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President’s Message

Gaining Momentum on Prior Authorization, A/I Training Pipeline and Drug Allergy Initiatives
Khan, David 2018.jpg
David A. Khan, MD, FAAAAI
A year as AAAAI President goes by unbelievably fast. Despite that short amount of time, I am proud to share that great progress has been made on the three initiatives I set forth at the start of my presidential term.
Starting a Prior Authorization Task Force
Prior authorization negatively impacts patient care and wellness, is a huge burden for physicians and practice staff, and there has not been a lot of progress on reforms. My first initiative was forming a Prior Authorization Task Force chaired by Stuart L. Abramson, MD, PhD, AE-C, FAAAAI, who also chairs the Advocacy Committee. Joining Dr. Abramson on the Prior Authorization Task Force are myself and the members whose photos you see here.
The Prior Authorization Task Force has been working to: track and advocate for or against legislative measures in Congress that impact the prior authorization process and pertain to patient outcomes and medical practice in our specialty, meet by teleconference with insurance company leaders to convey several specific asks that would improve the prior authorization process, develop an AAAAI position statement on prior authorization, and survey AAAAI members on prior authorization issues and develop a work group report that will address the needs of our members in dealing with these issues.
To achieve these goals, the AAAAI has engaged on several pieces of legislation intended to reform prior authorization with Medicare Advantage plans, paving the way for change in private payer policies. Part of this advocacy included our December 6 Virtual Advocacy Day, during which more than 150 members of the AAAAI registered to interact live with 10 members of Congress. We’ll be continuing our vigorous advocacy in the 118th Congress and through regulatory outreach.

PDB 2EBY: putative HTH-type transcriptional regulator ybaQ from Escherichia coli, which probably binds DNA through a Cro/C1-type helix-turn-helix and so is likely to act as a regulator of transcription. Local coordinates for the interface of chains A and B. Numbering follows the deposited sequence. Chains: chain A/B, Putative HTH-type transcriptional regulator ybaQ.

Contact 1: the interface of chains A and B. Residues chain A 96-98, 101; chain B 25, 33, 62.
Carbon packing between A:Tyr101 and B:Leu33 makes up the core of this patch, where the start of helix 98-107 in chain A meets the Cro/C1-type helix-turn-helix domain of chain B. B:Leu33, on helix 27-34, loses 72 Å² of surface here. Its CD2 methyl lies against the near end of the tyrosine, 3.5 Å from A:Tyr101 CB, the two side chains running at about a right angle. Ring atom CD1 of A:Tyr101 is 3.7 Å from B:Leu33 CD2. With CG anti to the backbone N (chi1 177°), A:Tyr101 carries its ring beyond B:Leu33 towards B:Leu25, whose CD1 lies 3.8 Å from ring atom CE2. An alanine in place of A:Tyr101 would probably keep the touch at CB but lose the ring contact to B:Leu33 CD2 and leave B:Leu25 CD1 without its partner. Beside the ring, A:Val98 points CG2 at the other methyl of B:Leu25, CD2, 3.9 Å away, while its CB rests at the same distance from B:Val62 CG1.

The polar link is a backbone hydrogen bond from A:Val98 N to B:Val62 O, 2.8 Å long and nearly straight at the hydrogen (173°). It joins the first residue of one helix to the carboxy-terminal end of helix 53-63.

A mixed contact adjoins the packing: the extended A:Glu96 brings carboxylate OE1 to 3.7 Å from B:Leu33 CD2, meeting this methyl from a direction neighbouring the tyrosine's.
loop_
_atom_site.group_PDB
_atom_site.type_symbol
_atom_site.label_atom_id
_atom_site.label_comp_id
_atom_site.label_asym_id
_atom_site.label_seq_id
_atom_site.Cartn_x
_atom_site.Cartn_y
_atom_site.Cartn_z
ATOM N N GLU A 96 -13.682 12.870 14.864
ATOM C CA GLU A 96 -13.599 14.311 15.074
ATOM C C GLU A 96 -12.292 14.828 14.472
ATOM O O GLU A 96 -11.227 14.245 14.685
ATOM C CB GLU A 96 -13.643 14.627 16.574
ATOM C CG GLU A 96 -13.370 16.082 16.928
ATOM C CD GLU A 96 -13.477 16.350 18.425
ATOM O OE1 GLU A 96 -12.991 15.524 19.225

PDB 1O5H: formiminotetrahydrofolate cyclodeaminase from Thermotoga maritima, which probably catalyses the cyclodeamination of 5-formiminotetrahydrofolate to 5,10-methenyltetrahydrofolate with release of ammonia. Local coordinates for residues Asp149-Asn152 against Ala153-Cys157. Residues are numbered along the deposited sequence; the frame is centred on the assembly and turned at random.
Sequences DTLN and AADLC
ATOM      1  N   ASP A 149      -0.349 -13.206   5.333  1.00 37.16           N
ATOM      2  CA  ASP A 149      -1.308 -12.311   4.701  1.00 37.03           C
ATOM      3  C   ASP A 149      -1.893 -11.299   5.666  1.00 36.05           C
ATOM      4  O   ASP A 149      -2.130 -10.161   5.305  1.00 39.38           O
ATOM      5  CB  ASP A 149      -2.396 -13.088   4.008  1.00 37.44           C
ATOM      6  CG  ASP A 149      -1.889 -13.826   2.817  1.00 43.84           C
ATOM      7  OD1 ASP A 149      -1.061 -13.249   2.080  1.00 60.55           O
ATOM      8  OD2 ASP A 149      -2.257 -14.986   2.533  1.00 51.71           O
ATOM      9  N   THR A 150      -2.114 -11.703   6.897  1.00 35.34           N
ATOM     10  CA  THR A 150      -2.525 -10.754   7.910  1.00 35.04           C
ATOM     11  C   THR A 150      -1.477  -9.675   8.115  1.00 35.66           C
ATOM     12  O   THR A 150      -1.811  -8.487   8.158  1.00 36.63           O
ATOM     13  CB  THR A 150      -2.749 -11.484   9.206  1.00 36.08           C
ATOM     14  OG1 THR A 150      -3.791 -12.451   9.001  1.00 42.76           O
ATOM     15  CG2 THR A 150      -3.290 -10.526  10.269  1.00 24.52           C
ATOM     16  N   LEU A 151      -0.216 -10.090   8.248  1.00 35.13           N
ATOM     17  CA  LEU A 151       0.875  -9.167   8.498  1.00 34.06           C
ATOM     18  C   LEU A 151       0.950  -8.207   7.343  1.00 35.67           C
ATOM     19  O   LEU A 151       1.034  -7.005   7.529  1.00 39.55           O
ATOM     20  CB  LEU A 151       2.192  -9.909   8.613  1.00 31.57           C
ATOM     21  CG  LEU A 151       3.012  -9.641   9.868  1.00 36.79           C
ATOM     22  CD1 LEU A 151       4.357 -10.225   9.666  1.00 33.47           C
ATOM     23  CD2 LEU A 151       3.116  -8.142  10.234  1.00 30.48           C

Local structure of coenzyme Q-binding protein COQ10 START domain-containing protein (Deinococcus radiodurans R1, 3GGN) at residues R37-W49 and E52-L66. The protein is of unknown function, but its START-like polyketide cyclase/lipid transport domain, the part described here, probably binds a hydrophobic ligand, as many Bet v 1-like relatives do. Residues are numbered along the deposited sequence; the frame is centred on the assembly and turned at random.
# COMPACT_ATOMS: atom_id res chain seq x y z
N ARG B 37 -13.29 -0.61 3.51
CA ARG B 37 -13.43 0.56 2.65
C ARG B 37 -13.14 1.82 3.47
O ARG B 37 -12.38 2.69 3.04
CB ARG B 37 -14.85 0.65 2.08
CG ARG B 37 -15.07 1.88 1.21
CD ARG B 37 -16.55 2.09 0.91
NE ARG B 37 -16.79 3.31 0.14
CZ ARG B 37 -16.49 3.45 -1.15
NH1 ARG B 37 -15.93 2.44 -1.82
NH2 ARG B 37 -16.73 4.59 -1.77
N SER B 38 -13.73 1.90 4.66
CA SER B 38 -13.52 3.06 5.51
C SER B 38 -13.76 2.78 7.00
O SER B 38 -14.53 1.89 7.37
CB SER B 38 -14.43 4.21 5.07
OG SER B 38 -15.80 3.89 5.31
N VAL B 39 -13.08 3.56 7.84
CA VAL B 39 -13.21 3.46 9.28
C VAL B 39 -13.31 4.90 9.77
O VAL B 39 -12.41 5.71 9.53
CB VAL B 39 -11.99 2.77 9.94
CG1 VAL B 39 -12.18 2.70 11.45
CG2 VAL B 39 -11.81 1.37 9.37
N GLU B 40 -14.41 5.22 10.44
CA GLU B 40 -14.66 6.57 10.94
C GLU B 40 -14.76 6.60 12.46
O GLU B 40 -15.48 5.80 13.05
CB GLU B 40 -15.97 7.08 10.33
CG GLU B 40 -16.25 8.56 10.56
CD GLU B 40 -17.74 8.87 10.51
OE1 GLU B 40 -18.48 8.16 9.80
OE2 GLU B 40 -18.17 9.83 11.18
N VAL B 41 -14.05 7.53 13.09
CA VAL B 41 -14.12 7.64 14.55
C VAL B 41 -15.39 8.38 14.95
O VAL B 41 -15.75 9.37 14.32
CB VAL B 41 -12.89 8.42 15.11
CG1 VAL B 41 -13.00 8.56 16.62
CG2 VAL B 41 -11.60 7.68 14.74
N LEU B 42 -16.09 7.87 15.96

While our teleconference with insurance company leaders is still in the planning stage, contacts have been identified and talking points are in development with four of the largest private payers in the nation. The completed AAAAI position statement on prior authorization recently went out for a vote by the Board of Directors and if approved, will be submitted to an AAAAI journal for publishing and will be posted to the AAAAI website. The survey, which gathered feedback from a mix of members by geographical area and practice setting, found that allergy/immunology is significantly hampered in providing patient care by barriers created by the prior authorization process, and exacerbated by a lack of transparency, inability to access appropriate peer-to-peer review and delays. This is a huge problem the AAAAI can’t solve on its own, but the work of the Prior Authorization Task Force has enhanced the awareness that the AAAAI is helping tackle it and is willing to partner with others to collaborate on potential solutions. The results of the survey as well as a separate workgroup report on overall recommendations from the Prior Authorization Task Force will be published later.
Launching the Regional Outreach on Allergy/Immunology for Residents (ROAR) Program
My second initiative created the Regional Outreach on Allergy/Immunology for Residents (ROAR) Program. ROAR is modeled after the successful Texas Allergy, Asthma and Immunology Society Primary Care Residents’ Conference and was designed to attract more young people to the field and to increase diversity within the specialty.